Hero Solutions’ Ira Amyx and Jay Neander knew just what to do when advertising agency FCB Chicago asked them to fuse a stuffed animal with a firearm.
“We made a metallic-silver looking teddy bear with a pistol coming out of his face,” says Neander. “The bear was 3d printed and then re-coated and finished.”
“The gun was a .357,” adds Amyx. “We cast a real one and made a fake one.”
The resulting hybrid became the centerpiece of Teddy Gun, a commercial for the Illinois Council Against Handgun Violence. It is an essential part of a campaign that won FCB several awards, including a recent Gold Lion at the prestigious Cannes International Festival of Creativity.
The name “Teddy Gun” refers to a comment that former Senator Dan Kotowski made while campaigning for tougher gun laws — “Teddy bears are more regulated than handguns.”
Building the prop was pretty much business as usual for the Chicago-based fabrication shop.
Within the past year, an enormous baby stroller, a giant hand, an eight-foot-tall maraca, a real life Rube Goldberg machine and a fully functioning miniature retro kitchen have rolled out of the former west side bookbindery that Hero calls home.
“If it’s something that doesn’t exist and you can’t buy or rent it, that’s generally when we get the call,” says Neander. “We’re pretty resourceful, if you asked us to build a spaceship, we could probably have you something by tomorrow morning.”
Besides TV commercials, the props appear in films, videos, theater projects and experiential events.
Amyx and Neander met on the set of R Kelly’s Rock Star, a music video wrapped in a short film featuring Kid Rock and Ludacris that was shot in a suburban Chicago dive bar. They were kindred spirits from the get-go.
“When you meet another builder, you know,” explains Neander. “Ira didn’t use the same screw hole to readjust something on the set. I was like, ‘okay, cool, this guy’s a maker.’”
Amyx “grew up making houses and building cabinets and stuff like that” in Idaho, where his family owns a cabinet shop. After receiving an MFA in acting from Indiana University, he spent six years performing in New York City.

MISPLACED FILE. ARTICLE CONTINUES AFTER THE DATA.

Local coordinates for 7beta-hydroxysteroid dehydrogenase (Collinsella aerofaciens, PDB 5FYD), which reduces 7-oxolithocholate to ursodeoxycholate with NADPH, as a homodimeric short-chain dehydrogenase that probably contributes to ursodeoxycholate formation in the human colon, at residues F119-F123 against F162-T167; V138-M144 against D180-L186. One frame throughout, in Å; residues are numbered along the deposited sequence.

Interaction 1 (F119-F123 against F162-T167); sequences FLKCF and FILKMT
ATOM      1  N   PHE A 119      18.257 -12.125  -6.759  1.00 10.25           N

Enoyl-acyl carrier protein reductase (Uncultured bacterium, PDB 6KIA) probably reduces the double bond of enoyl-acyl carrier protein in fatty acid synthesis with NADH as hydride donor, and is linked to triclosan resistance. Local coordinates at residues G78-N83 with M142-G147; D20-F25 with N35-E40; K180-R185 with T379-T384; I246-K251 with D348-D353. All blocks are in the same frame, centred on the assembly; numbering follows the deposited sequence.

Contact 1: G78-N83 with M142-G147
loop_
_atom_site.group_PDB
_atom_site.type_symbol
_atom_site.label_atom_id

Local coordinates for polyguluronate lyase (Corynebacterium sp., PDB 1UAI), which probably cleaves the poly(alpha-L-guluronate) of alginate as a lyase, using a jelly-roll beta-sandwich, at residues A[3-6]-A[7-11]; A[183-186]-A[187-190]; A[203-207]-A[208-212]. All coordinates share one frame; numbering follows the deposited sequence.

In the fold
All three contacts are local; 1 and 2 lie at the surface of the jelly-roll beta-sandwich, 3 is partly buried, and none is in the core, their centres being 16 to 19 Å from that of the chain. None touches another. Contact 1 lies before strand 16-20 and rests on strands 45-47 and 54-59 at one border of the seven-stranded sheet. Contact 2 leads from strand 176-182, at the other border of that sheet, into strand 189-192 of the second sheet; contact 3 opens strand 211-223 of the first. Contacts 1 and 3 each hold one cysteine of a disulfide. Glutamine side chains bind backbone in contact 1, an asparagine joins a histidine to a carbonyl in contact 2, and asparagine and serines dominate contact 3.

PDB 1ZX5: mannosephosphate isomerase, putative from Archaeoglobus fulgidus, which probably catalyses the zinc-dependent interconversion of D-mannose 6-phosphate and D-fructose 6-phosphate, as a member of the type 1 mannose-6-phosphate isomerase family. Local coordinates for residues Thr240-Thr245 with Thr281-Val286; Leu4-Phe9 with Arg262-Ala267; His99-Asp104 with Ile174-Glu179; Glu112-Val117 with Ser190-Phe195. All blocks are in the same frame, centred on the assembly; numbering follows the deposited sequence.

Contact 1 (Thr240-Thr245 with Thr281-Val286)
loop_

During that time, he expanded his repertoire to include set design and construction. His familiarity with both sides of the camera was especially useful on the Teddy Gun job.
“They cast me in the commercial as a fabricator,” he says. “It just kinda worked out.”
Neander is a native Chicagoan who dreamed of becoming “a mad scientist or a bank robber” when he was a kid. After graduating from Southern Illinois University with a degree in Radio & Television Communications, he returned to the Windy City and got a job as a PA on the set of ER.
“People give PAs more responsibility as they succeed,” he says. “In this business, it’s basically the same thing: we keep succeeding, and people keep bringing us projects.”
At work, the pair observes a finely tuned pattern of trial and error. It involves a varying combination of electricity, metal, fire, chemicals, wood, rubber, foam, latex, wire, glue, power tools, PVC tubing and homemade industrial equipment assembled from cannibalized parts of other industrial equipment.
When necessary, they call on the community of artists within the 25,000-square-foot building that Hero also leases.
“There are a lot of other film guys, a lot of other clever builders and fabricators and welders and sculptors,” says Amyx. “I can get started on a project without even going to the store.”
This resources come in handy when jobs arrive at the last minute, which is often.
“It’s generally a voicemail or a call in the middle of the night — ‘I need an eight-foot-tall maraca,’” says Neander. “If we’re lucky, we meet the client and get a napkin sketch, then we start building.”
The timing creates a tricky balancing act between planning and execution.
“The fool will simply say ‘I know how to do that,’” explains Amyx. “Other designers will sit there and think about it and draw it for three days. This industry just doesn’t afford that. We make the right choices and get a lot of mileage out of common sense.”
Fortunately, the Teddy Gun request came in long before production began.
After procuring the .357 through a collaborator who holds a valid Firearm Owners Identification (FOID) card, they made a cast and destroyed the original.
“Now, it’s listed as a non-operational firearm and a collector’s item,” says Amyx.
Over the next eight months, the Teddy Gun took shape.
The final product is composed of “plastic, rubber, metal and a splash of love,” according to Amyx. It was coated with silver auto paint in a spray room that the partners transported from Joliet and rebuilt, piece-by-piece, in Chicago. Its shiny, seamless perfection suggests something from the future.
When describing any of their props, Amyx and Neander mention a kind of magic that can only be conjured by the unfinished materials.
“You’re just helping the prop create itself,” explains Neander. “You can’t will it into being perfect.”
“Every project’s like a living organism,” says Amyx. “It’s just like acting.”
The Teddy Gun is currently in storage, but most of their other creations dwell in the imagination from where they came.
“At the end of the job there’s this cleansing,” explains Neander. “All this stuff is so important for forty-five minutes, then it’s the biggest piece of wasted space you’ve ever had. It’s soothing to cut it into little pieces and put it in a bag. You hack it apart, recycle it, throw it away, clear your head and do the next job.”